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When they were in the field, their exercises were generally more moderate, their fare not so hard, nor so strict a hand held over them by their officers, so that they were the only people in the world to whom war gave repose. When their army was drawn up in battle array and the enemy near, the king sacrificed a goat, commanded the soldiers to set their garlands upon their heads, and the pipers to play the tune of the hymn to Castor, and himself began the paean of advance. It was at once a magnificent and a terrible sight to see them march on to the tune of their flutes, without any disorder in their ranks, any discomposure in their minds or change in their countenance, calmly and cheerfully moving with the music to the deadly fight. Men, in this temper, were not likely to be possessed with fear or any transport of fury, but with the deliberate valor of hope and assurance, as if some divinity were attending and conducting them. The king had always about his person some one who had been crowned in the Olympic games; and upon this account a Lacedaemonian is said to have refused a considerable present, which was offered to him upon condition that he would not come into the lists; and when he had with much to-do thrown his antagonist, some of the spectators saying to him, "And now, Sir Lacedaemonian, what are you the better for your victory?" he answered smiling, "I shall fight next the king." After they had routed an enemy, they pursued him till they were well assured of the victory, and then they sounded a retreat, thinking it base and unworthy of a Grecian people to cut men in pieces, who had given up and abandoned all resistance. This manner of dealing with their enemies did not only show magnanimity, but was politic too; for, knowing that they killed only those who made resistance, and gave quarter to the rest, men generally thought it their best way to consult their safety by flight.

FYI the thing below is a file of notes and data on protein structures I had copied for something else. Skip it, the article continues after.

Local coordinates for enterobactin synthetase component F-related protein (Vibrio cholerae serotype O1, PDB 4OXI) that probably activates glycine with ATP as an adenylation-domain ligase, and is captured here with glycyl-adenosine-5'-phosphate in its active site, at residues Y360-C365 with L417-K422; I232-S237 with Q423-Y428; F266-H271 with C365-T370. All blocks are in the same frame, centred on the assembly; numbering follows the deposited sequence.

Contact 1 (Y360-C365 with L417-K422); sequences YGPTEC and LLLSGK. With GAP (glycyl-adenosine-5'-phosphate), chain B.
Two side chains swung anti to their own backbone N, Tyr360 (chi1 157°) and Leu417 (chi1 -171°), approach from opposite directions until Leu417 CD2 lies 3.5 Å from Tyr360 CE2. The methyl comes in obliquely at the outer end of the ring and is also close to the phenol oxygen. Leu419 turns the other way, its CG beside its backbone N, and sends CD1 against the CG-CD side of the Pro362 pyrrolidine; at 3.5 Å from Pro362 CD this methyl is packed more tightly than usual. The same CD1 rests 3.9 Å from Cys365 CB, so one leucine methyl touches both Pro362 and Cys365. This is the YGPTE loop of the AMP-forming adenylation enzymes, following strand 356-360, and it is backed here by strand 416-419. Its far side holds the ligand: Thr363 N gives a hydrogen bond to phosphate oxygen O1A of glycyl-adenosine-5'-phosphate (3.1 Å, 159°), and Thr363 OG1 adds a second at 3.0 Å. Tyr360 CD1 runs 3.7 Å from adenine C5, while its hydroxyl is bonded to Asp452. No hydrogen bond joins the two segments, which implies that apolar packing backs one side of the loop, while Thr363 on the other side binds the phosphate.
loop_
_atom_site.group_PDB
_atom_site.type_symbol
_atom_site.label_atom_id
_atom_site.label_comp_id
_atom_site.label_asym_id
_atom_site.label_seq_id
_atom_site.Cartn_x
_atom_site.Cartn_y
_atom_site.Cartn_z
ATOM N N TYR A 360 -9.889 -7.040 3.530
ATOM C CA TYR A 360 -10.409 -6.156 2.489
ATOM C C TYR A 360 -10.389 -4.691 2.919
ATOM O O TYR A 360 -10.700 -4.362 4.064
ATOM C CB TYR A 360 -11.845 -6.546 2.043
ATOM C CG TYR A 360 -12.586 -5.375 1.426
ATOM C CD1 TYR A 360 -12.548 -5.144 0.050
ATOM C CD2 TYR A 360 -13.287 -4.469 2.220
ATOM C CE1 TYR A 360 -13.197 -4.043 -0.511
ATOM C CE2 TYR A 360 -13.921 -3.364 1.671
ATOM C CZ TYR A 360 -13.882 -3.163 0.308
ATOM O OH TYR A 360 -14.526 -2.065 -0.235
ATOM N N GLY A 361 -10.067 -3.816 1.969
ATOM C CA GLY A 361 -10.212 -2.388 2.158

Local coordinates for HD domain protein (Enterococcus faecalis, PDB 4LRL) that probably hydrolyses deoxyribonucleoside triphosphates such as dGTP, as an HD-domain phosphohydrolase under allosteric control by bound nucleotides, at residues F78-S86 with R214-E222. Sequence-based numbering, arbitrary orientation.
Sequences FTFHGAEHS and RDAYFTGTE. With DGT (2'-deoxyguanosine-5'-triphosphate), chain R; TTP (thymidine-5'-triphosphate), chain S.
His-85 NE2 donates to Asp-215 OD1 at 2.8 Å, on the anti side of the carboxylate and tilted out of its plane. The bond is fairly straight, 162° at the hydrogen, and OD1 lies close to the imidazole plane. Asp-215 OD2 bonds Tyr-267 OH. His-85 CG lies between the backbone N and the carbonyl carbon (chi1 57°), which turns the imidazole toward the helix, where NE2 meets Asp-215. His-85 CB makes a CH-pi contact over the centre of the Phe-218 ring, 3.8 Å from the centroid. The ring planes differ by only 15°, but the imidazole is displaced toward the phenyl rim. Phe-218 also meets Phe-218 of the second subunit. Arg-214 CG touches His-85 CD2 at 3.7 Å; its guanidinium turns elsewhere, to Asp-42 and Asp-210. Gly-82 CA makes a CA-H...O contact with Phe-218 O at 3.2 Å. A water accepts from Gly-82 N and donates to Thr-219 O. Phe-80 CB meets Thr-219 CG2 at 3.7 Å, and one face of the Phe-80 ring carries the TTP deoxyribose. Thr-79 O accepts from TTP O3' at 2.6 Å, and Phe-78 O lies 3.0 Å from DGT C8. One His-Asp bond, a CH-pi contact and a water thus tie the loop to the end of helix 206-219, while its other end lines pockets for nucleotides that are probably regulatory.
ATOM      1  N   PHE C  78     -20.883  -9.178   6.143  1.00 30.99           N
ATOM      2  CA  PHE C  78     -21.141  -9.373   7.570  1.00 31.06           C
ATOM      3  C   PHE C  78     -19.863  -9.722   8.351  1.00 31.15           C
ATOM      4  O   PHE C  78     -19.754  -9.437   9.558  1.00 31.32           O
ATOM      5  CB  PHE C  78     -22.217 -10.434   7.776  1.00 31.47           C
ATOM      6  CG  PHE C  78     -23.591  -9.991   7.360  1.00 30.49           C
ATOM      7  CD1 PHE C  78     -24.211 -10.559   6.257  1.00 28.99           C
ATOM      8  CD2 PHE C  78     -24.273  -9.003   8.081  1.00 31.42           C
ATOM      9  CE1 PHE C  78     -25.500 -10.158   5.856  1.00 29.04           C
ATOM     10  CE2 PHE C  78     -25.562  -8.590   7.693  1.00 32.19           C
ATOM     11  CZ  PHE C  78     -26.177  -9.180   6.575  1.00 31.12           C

Hippias the sophist says that Lycurgus himself was a great soldier and an experienced commander. Philostephanus attributes to him the first division of the cavalry into troops of fifties in a square body; but Demetrius the Phalerian says quite the contrary, and that he made all his laws in a continued peace. And, indeed, the Olympic holy truce, or cessation of arms, that was procured by his means and management, inclines me to think him a kind-natured man, and one that loved quietness and peace. Notwithstanding all this, Hermippus tells us that he had no hand in the ordinance; that Iphitus made it, and Lycurgus came only as a spectator, and that by mere accident too. Being there, he heard as it were a man's voice behind him, blaming and wondering at him that he did not encourage his countrymen to resort to the assembly, and, turning about and seeing no man, concluded that it was a voice from heaven, and upon this immediately went to Iphitus, and assisted him in ordering the ceremonies of that feast, which, by his means, were better established, and with more repute than before.